Like Thomas Pynchon and John Barth, Robert Coover is one of those American postmodern authors whose work annoys as many as it delights. It is fiction about fiction and as such is dismissed by those who think that fiction should be about the human condition. But fiction can be broader than that - some of it sets out only to entertain, for example. Furthermore, the desire to tell and be told stories is a part of the human condition and is, therefore, as ripe for examination as any part of life. [amtap book:isbn=0715639072]
Of course, whether that interests you or not is another matter entirely. Regulars on this site who have followed my reading - Barth and Pynchon, as mentioned above, but also Perec, Vonnegut, Dick and others - will know that it fascinates me. In this instance Coover is taking on another of my interests, the detective story, so this should be a certain hit.
It's not, though. In fact, Noir is a little unsatisfying. As the title suggests, Coover is playing with the hardboiled genre. The novel is written in the second person; 'you' are Philip M Noir, the detective and, as it turns, it, you're a fairly useless one. That doesn't matter too much - Coover leads you through the hardboiled genre's cliches and props and plays with the idea of story.
"But even if the story's familiar and you know the ending, it's hard to step out of it. Like stepping off a rocketing train. Everybody's on that train. Nobody's an original. To be obsessed is to be a wound-up actor in a conventional melo, with everyone else, the lucky ones, bit players at best. So it's not the story you're trapped in, like everyone else, but, once aware of that, how you play it out. Your style. Class. The moves you make."
That's 'you' talking like a detective in a hardboiled novel but it also offers something for fans of the human condition. Is "melo" short for melodrama or your character's mangling of 'milieu'? I have no idea.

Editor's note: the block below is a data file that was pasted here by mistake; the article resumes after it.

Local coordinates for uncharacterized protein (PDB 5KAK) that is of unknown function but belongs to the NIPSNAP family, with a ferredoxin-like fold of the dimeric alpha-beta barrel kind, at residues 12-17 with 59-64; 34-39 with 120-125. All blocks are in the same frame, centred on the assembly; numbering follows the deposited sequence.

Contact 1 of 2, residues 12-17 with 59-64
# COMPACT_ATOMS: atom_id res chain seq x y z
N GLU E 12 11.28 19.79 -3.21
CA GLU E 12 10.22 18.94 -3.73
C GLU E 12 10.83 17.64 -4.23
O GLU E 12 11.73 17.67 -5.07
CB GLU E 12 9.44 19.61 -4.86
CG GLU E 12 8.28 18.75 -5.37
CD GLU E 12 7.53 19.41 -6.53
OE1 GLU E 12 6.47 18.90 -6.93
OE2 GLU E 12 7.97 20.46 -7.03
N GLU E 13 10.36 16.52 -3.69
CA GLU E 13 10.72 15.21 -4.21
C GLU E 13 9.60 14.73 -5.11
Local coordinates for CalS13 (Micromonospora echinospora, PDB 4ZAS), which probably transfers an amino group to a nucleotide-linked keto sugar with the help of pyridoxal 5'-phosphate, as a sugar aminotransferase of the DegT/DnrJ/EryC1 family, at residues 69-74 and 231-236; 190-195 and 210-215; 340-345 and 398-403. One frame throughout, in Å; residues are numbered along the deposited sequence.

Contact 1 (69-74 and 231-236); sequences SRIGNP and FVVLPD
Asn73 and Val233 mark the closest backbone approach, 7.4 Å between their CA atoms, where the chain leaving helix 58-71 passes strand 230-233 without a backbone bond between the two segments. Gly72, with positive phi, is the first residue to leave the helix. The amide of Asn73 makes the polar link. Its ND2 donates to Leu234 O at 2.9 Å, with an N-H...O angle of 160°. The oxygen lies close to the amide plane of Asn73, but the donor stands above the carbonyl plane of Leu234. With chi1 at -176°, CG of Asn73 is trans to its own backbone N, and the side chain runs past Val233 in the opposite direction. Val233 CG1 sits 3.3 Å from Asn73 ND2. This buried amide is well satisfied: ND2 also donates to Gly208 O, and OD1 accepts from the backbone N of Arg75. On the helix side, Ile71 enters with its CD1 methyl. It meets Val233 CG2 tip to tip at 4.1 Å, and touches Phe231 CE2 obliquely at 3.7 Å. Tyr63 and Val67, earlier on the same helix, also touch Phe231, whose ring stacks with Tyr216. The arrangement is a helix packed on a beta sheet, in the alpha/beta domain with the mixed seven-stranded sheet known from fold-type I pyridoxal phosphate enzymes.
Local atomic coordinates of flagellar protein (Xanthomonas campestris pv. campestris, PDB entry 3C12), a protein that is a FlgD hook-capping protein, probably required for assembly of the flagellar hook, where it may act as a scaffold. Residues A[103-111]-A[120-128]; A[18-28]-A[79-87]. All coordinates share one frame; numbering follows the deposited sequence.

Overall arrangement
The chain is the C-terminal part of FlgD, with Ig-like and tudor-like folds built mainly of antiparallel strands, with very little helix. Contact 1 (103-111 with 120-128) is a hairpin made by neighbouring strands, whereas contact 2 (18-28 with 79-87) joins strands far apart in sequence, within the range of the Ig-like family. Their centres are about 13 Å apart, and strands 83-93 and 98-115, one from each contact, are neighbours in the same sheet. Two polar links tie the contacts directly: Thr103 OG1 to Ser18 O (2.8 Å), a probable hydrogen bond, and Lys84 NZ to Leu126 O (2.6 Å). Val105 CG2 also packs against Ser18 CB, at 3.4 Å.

'You', the detective, are trying to find a client. A gorgeous and mysterious woman, naturally, who may have been murdered but has certainly vanished. You hunt through a bizarre, nightmarish city in which vicious gangs lurk in the back alleys, corrupt police officers roam the streets and underneath which is a series of labyrinthine tunnels.
Coover's narrative is fragmented, jumping the story backwards and forwards in time without warning and often delving back into stories from Noir's past, such as the tale of the mobster's girl, kidnapped by a rival and tattooed by him as a show of ownership and then sent back. The mobster adds his own tattoo and returns the girl and the two gangster's converse this way until the woman is entirely covered in tattoos. Then there's the weird scene in which Noir spends the night in an underground room filled with mannequins.
The writing is brilliant throughout and makes me want to read more Coover. However, as I said, above, Noir is not an entirely successful novel. Coover intends the second person narration to draw the reader into the narrative but it had the opposite effect on me - continually reminding me of the artifice. At times it reads like a Choose Your Own Adventure book, which surely can't be Coover's intention.
Nevertheless, this is an intriguing read and recommended to anyone who enjoys the hardboiled genre.